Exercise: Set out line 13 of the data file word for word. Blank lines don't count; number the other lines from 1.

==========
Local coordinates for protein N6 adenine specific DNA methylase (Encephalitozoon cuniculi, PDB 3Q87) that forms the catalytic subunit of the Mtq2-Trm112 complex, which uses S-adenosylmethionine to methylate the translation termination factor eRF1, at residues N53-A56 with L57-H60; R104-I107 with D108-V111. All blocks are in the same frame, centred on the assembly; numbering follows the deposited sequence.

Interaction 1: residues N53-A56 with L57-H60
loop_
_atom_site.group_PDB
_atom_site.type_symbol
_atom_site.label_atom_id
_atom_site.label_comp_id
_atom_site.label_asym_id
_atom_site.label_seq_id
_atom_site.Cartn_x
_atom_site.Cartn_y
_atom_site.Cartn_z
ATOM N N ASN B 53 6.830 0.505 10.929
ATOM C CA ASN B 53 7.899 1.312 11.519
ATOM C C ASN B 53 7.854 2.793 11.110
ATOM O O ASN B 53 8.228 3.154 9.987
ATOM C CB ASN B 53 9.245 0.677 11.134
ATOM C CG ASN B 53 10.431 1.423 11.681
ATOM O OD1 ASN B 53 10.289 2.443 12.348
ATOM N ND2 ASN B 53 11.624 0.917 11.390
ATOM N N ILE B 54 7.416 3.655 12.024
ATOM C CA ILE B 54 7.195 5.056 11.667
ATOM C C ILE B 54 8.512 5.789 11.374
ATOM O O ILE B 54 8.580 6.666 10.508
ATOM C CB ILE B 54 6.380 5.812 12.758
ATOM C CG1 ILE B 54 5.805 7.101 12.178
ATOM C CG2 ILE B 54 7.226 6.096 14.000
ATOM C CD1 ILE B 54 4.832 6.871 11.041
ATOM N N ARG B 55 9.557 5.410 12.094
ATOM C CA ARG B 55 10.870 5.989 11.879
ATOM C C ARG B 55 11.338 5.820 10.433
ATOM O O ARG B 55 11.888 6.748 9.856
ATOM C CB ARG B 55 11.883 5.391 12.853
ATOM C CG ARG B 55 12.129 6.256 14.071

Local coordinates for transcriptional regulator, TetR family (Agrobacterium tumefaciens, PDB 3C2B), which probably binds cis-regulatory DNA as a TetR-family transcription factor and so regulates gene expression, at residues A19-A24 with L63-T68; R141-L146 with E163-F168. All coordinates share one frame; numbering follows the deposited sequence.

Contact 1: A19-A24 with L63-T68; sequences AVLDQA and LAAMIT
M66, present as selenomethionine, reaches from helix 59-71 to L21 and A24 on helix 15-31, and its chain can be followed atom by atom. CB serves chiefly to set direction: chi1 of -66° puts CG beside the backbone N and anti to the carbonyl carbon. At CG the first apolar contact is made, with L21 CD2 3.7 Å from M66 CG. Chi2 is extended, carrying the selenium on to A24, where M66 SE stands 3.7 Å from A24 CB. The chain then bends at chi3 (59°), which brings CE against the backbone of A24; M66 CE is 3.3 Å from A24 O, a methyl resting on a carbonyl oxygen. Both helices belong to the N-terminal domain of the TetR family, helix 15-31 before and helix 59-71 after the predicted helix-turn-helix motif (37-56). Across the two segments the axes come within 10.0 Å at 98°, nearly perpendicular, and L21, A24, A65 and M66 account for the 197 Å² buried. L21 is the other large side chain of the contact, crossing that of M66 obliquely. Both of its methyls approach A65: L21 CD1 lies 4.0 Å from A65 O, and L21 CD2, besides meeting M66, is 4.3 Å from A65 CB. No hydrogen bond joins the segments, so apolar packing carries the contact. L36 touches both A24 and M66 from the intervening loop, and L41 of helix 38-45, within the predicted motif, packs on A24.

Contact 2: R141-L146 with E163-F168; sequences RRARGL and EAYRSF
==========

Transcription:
ATOM N N ASN B 53 6.830 0.505 10.929